The City of Kelowna announced on July 27 that the city’s transit system will be operating at a spring level of service starting Sept. 6 until the end of December. (Michael Rodriguez - Capital News)

The City of Kelowna announced on July 27 that the city’s transit system will be operating at a spring level of service starting Sept. 6 until the end of December. (Michael Rodriguez - Capital News)

City of Kelowna announces reduced transit service for the fall

The city’s transit system will be operating at a spring level of service starting Sept. 6

Due to an anticipated drop in student ridership and the current climate surrounding the COVID-19 pandemic, the City of Kelowna announced on July 27 that the city’s transit system will be operating at a spring level of service starting Sept. 6 until the end of December.

“UBCO and Okanagan College have decided to offer virtually all of their classes online in the coming year. The number of offering and student housing on campus at UBCO is also severely restricted. This will have a significant impact on ridership demand this fall and winter,” said Jerry Dombowsky, the city’s transit and programs manager.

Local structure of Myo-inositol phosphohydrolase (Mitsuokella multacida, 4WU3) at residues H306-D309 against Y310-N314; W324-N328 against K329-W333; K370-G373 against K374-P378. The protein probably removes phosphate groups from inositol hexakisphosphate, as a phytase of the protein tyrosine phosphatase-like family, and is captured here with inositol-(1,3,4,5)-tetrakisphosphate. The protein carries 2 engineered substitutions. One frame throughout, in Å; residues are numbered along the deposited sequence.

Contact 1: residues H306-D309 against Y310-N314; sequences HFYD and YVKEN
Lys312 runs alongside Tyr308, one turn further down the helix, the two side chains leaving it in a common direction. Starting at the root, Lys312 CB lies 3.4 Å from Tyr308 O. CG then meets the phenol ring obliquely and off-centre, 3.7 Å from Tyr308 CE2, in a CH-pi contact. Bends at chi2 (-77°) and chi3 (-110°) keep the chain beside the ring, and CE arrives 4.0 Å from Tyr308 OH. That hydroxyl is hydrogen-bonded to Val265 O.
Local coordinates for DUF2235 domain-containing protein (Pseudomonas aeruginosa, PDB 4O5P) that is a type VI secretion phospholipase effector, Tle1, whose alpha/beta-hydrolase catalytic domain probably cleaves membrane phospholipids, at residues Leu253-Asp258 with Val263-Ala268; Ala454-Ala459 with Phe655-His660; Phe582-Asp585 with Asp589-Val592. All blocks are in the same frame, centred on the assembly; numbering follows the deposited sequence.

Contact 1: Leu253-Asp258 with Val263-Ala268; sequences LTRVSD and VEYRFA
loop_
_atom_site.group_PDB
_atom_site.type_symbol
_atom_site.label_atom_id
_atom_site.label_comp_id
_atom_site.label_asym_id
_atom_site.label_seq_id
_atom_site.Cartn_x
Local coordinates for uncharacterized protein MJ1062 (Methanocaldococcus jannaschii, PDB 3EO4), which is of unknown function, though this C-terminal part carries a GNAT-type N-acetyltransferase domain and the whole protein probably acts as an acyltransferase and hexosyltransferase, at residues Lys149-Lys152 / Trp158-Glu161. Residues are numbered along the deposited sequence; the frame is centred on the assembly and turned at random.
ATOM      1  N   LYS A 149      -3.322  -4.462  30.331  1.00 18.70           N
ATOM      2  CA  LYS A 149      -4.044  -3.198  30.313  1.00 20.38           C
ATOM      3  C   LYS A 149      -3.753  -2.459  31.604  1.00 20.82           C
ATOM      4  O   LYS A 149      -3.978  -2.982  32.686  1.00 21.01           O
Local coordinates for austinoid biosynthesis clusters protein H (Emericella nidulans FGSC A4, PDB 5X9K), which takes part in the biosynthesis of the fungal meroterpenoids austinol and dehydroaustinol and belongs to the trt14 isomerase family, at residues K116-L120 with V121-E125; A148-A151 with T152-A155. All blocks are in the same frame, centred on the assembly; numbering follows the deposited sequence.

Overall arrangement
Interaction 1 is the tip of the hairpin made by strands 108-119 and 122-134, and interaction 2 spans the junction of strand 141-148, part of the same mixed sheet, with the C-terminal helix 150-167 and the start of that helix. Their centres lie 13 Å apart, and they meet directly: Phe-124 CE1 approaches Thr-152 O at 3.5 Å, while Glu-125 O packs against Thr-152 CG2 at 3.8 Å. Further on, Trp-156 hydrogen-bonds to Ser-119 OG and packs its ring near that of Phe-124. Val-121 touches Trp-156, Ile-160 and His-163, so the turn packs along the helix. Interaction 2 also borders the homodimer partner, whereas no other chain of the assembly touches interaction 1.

READ MORE: Back to school BC Transit schedule starts Sept. 6

The move to a spring level of service – which is typically in place from May to July — will result in a reduction of 9,494 service hours in comparison to the standard fall level of service, according to Dombowsky.

However, that’s still a sufficient level to support the middle and high school student ridership that is still on regular session, he said.

The change in service will reduce operating costs by about $920,000, of which about $490,000 is the city’s share. Additionally, the city’s 950-hour fall expansion plan has also been deferred.

The total savings from service reductions and efficiencies, plus the deferred expansion, is estimated at $1.28 million or $681,000 local share, said Dombowsky.

While the beginning of July saw ridership levels recover to 60 per cent of levels observed during the same week of 2019, Dombowsky added that total revenue losses are projected to potentially reach $3.2 million by the end of the year — about a 43 per cent deduction from 2019 levels.

READ MORE: Another $1 billion borrowed for B.C. municipalities, transit

Do you have something to add to this story, or something else we should report on? Email: aaron.hemens@crestonvalleyadvance.ca


@aaron_hemens
aaron.hemens@crestonvalleyadvance.ca

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